"There's no doubt that the fact that this race has been a national conversation, it hurts a guy like Santorum," said Craig Robinson, former political director for the Iowa state Republican Party and the man behind the website theiowarepublican.com.

If Santorum were running the same race in 2008, Robinson said, the former senator could well have been that year's Huckabee, surprising better-funded candidates behind the strength of the state's powerful evangelical Christian vote.

However, Santorum is splitting such support with another socially conservative candidate, Minnesota Representative Michele Bachmann.

They are confronted with the national campaigns of Gingrich and Romney, the Tea Party-powered campaign being run by Paul, and the well-funded effort by Texas Governor Rick Perry, whose gaffes in debates have kept his poll numbers down.

Last week, as Gingrich and Romney were slugging it out in New Hampshire in advance of that state's primary on January 10, Santorum wrapped up a sparsely attended speech in Des Moines by pleading for support.

The rest of the field, Santorum said, "they say they need your help - they're lying.

"I need your help," he said, lamenting his lack of national heft. "I'm just counting on Iowa."

NOT A STAR AT DEBATES

Santorum and his staff insist that he is coming on strong, but he seems to acknowledge that the type of campaign he prefers is better suited for a bygone era.

During the question and answer session after a speech in which Santorum blasted President Barack Obama, Romney and the federal court system, few in the audience were eager to ask a question.

When they did, Santorum would go on at length, veering far from the original question.

"I always say politicians talk in four-second sound bites. I talk in four-minute sound bites," Santorum said. "That's why I don't do quite as well at these debates I guess."

After the event, a small group of reporters gathered near Santorum, asking questions about when he might drop out of the race.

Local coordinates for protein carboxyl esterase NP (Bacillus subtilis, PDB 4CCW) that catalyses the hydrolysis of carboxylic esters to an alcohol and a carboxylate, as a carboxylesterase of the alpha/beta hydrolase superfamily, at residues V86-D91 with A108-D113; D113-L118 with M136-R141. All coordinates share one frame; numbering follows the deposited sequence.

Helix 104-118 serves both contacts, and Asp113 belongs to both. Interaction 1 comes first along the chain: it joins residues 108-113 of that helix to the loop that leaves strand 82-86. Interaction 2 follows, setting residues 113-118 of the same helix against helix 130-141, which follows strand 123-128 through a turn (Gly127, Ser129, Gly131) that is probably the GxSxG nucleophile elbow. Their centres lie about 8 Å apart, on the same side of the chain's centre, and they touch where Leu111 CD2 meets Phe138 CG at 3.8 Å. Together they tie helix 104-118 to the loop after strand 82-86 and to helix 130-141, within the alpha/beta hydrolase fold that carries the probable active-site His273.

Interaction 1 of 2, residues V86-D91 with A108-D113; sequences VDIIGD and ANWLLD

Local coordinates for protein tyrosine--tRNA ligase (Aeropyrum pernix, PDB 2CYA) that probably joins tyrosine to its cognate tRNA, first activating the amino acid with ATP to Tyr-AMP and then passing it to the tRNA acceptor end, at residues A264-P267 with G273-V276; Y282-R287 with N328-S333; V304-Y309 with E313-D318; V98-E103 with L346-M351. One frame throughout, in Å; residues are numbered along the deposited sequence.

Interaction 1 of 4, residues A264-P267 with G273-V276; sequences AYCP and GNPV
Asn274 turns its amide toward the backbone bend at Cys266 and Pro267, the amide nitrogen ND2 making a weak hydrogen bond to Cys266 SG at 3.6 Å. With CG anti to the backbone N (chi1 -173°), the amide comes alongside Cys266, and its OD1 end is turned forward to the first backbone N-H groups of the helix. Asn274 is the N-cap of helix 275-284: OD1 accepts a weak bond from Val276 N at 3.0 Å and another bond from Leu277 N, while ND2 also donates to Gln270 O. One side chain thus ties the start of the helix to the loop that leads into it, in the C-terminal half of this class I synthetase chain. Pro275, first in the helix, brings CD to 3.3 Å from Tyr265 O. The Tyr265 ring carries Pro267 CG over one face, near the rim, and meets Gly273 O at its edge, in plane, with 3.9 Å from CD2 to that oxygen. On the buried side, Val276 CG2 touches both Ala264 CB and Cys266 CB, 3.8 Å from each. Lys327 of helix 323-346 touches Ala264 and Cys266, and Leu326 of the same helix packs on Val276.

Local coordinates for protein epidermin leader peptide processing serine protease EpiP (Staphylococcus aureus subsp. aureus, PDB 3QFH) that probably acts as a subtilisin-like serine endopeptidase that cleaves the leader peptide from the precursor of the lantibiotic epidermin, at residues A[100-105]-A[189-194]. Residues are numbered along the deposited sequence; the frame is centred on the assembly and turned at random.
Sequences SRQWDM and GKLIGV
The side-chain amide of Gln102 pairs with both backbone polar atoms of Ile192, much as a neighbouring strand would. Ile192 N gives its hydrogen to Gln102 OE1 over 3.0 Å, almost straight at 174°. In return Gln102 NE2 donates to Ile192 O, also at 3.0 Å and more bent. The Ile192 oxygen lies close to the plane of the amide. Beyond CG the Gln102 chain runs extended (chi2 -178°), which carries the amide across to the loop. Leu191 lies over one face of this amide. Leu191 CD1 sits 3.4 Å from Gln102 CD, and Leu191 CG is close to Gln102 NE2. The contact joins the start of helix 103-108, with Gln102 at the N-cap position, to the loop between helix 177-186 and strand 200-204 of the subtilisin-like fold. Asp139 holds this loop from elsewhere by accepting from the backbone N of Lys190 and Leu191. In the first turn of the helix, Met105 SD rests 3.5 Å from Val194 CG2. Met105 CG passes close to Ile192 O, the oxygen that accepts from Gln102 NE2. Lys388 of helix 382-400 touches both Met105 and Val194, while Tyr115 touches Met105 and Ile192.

The former senator noted that other candidates have been where he is.

"A month ago, Newt was at 7 or 8 (percent) in the polls," Santorum said. "My time will come."

Santorum and his staff maintain that despite their campaign's difficulties, there still is a chance that Santorum will make surprisingly strong showing on January 3 that could propel him to success in other states.

"People say, 'When are you going to get your bump?'" Santorum said. "I say January 3."

Matt Beynon, a spokesman for Santorum, said the crowds at Santorum events in Iowa have tripled during the last month, and the campaign is signing up about 70 percent to 80 percent of the Iowans who come to hear Santorum speak as supporters.

While the front-runners are dividing their time among Iowa, New Hampshire, South Carolina and Florida, Santorum is staying in Iowa, taking a break only on Christmas weekend.

"I've been to most of these counties twice now," Santorum said, boasting that he can play "Iowa trivia" with anyone.

Robinson said that Santorum's on-the-ground efforts don't make for "a strategy that helps you shoot up in the polls - it's more of a strategy for caucus night."

"This contest has been crazy and volatile, and I'm not writing anybody off, especially the guy who's spent the most time here," Robinson said. "Social conservatives are searching for the next Mike Huckabee. I think the closest thing to it is Santorum."

(Editing by David Lindsey and Eric Beech)

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Comments (1)
Adam_S wrote:
This guy is a caricature of himself. A living caricature. And while he’s obviously not going to get the nomination, the mere presence of he and Bachmania on the debate stage has served to push the opinions of all candidates a little further to the right, socially. So, congrats are due, I guess, to the evil genius.

Dec 19, 2011 4:53pm EST  --  Report as abuse